From the Guardian
"Darcy Padilla's award-winning 18-year project documents the life and death of one woman, capturing in miniature the plight of America's 'permanent poor'
In November, Darcy Padilla, a San Francisco-based documentary photographer, was awarded the 2010 W Eugene Smith award in humanistic photography. The award, which includes a $30,000 grant, is bestowed annually on a photographer who upholds the tradition of what the judges describe as Smith's "concerned photography and dedicated passion". Padilla certainly fits the bill.
She began the Julie Project 18 years ago, in 1993. Through thousands of pictures, as well as letters, journal entries, logs of phone conversations and newspaper cuttings, it tracks the blighted life of Julie Baird, a women Padilla first met in 1993 in the lobby of San Francisco's run-down Ambassador hotel – "barefoot, pants unzipped, and an eight-day-old infant in her arms". Back then, Julie was 18, and lived with a man called Jack, from whom she had contracted Aids. She was strung out on heroin, and had been living on the streets since running away from home at 14.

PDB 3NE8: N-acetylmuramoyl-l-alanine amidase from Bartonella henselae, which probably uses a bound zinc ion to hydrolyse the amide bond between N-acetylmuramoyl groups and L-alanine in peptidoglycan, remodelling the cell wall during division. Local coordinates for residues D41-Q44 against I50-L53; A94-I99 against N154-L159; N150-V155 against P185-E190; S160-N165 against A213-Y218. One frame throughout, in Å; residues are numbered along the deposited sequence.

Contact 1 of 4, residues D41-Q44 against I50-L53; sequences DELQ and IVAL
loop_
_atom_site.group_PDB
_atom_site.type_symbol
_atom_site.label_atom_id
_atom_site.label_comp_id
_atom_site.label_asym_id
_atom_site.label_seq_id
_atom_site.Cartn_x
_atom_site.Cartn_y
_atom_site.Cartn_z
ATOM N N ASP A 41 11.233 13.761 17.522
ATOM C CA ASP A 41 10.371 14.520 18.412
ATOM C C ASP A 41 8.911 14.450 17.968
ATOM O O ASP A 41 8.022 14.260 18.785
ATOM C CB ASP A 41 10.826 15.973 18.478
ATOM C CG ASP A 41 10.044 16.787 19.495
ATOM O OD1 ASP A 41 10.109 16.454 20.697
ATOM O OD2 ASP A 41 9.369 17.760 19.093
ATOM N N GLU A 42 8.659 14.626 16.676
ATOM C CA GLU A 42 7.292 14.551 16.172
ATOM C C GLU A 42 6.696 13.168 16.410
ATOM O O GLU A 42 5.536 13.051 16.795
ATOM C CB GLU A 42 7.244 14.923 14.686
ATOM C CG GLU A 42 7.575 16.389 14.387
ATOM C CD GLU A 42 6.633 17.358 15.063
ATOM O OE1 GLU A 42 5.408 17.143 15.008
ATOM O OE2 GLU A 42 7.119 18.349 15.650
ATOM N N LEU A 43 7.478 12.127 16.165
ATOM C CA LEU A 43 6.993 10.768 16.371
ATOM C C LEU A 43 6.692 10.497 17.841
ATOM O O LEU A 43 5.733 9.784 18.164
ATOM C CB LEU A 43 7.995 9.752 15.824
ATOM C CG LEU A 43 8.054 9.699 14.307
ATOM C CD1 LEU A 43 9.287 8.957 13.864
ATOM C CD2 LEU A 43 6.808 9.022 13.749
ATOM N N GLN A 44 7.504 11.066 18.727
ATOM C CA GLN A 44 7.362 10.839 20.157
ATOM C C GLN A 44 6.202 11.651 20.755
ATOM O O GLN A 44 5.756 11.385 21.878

"For the last 18 years", Padilla writes on her website, "I have photographed Julie Baird's complex story of multiple homes, Aids, drug abuse, abusive relationships, poverty, births, deaths, loss and reunion. Following Julie from the backstreets of San Francisco to the backwoods of Alaska."